Was there a catch in the voice of the legendarily level-headed John Berra as he literally handed over the keys of Emerson Process Management to his successor, Steve Sonnenberg, on the first morning of Emerson Global Users Exchange. Perhaps, if there was, the emotion was caused as much by amazement at the antics of the U.S. Congress a few miles away across the Potomac as it threw out the Paulson $700-billion rescue proposal as it was at the prospect of relinquishing day-to-day control after no less than 16 years at the helm.
Emerson Process Management is, in essence, Berra’s creation. Having started his career as an instrument and electrical engineer with Monsanto in the late ’60s, he joined Rosemount in 1976 and by 1992, when Emerson acquired Fisher Controls from Monsanto, was president of Rosemount’s Industrial Division. The following year he became president of Fisher-Rosemount Systems, bringing together Fisher’s and Rose-mount’s separate systems businesses and creating the organization which, in 1996, would give birth to DeltaV. In 1999 he was made senior vice president and process group business leader of Emerson Electric and in 2001 led the fusion of all of Emerson’s process automation interests into Emerson Process Management.
Just how successful his stewardship has been can be judged from the last of the end or term reports that have become the traditional curtain raiser to Emerson Exchange. Despite the turmoil a few miles away in Washington, he was able to declare that, “We are stronger than we have ever been before.” With two days still remaining of the group’s current financial year, the full picture had yet to emerge, but in the first three quarters Emerson Process Management had grown sales by an average of 18% and, said Berra, “We are growing faster than the overall marketplace.”
Moreover, when the results did become available he was confident that they would show that the company had for the first time, grown by “a full $1 billion in a single year.”
“That growth,” said Berra, “is across the board and in both established and emerging markets.”
Nor is it confined to the financials. “We’ve hired over 1200 (new) salaried people and 1500 hourly paid workers” and “since 2002 we’ve spent a 12% annual increase on R&D.”
Emerson has also continued to make strategic acquisitions including, in the past year, valve automation specialist TopWorx and Houston-based engineering and management services provider The Automation Group (TAG).
Finally, and arguably most satisfying, “We have gained market position this year,” a claim confirmed most recently by ARC’s annual DCS report which, report principal author Larry O’Brien assured INSIDER, now places both Emerson and Siemens ahead of Invensys, but still behind both ABB and Honeywell in the overall market share rankings.
By far the most significant development in the past year, however, had been the upsurge of interest in wireless.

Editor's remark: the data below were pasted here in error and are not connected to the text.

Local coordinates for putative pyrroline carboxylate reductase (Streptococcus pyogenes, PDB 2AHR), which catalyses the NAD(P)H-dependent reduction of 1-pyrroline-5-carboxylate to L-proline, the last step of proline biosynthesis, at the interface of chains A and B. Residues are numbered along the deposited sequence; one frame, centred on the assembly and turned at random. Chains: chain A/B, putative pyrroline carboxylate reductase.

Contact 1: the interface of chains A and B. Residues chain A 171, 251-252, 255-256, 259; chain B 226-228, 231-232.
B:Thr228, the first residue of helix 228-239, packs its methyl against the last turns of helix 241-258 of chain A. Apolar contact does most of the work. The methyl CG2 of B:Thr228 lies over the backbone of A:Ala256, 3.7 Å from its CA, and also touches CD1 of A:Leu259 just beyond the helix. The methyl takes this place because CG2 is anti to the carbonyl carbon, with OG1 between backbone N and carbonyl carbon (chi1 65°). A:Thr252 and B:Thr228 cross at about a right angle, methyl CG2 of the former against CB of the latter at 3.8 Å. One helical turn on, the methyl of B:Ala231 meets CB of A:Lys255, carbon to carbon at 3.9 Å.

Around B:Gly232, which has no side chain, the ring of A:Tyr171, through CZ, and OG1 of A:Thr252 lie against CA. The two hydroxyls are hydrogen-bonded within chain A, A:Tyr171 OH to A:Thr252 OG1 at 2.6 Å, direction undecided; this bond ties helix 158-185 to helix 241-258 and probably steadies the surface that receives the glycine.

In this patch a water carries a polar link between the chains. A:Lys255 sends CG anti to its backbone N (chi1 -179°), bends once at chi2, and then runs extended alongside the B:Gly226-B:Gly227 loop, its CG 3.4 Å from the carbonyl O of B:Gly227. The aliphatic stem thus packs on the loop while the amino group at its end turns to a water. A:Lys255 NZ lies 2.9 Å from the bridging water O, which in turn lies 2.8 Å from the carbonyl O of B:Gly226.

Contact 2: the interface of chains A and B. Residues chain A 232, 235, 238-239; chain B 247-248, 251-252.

“The wireless business has rocketed in the last 12 months,” said Berra, confirming his view that wireless is “the next big thing. I am very excited about where it is.”
Just where that is we discuss in more detail elsewhere. In the meantime, however, as Berra pointed out, Emerson’s role in pioneering wireless has been entirely consistent with its earlier history. Recalling his own involvement in the development of fieldbus, (“I still bear the scars.”) he summed up his career thus: “It seems as if, for the last 30 years, all I’ve been trying to do is get rid of wires.” Not a bad accolade.
Berra’s successor as president, Steve Sonnenberg, has been president of Rosemount since 2002. With an increasing proportion of both Emerson’s users and its own manufacturing located in Asian markets, Sonnenberg has near perfect credentials for the top job, having spent no less than 12 of his 29 years with the company in Europe and Asia, and has held the posts of Rosemount China general manager and president of Emerson Process Management Asia Pacific. During his time leading Rosemount, he has been responsible for such key acquisitions as the Saab Marine radar tank level gauging business, Mobrey from Bestobell, Damcos and Matran.
No change in policy
Sonnenberg assured the 2500 strong audience – almost equally divided between Emerson staffers and customers – that while there is a change of leadership, there was no need for any radical change of policy, although events a few miles away may yet change that view. Key issues to be addressed during his first year would include global competition, the worldwide shortage of engineers, how to respond to increased political pressures and to technology changes, increasing focus on safety and the impact of seemingly increasingly frequent natural disasters. To that, surely, however, must be added the impact of impending worldwide recession.
Sonnenberg won’t be entirely on his own as he addresses these issues since Berra won’t be that far away. His new role is that of chairman with a remit to take more time to focus on strategic planning, technology, key customer relationships and organizational planning.
- Steve Sonnenberg’s successor as president of Rosemount is the current president of Emerson Process Management Asia Pacific, Michael Train. He, in turn, is replaced by the current president of Emerson Process Management Middle East, Sabee Mitra, and his replacement is David Tredinnick, currently vice president Southeast Asia for Emerson Process Management Asia Pacific.
Meanwhile Larry Flatt is to replace the retiring Gene Shanahan as group vice president for the Emerson Process Management Flow Group. Flatt has been president of Emerson Process Management Regulators since 2001.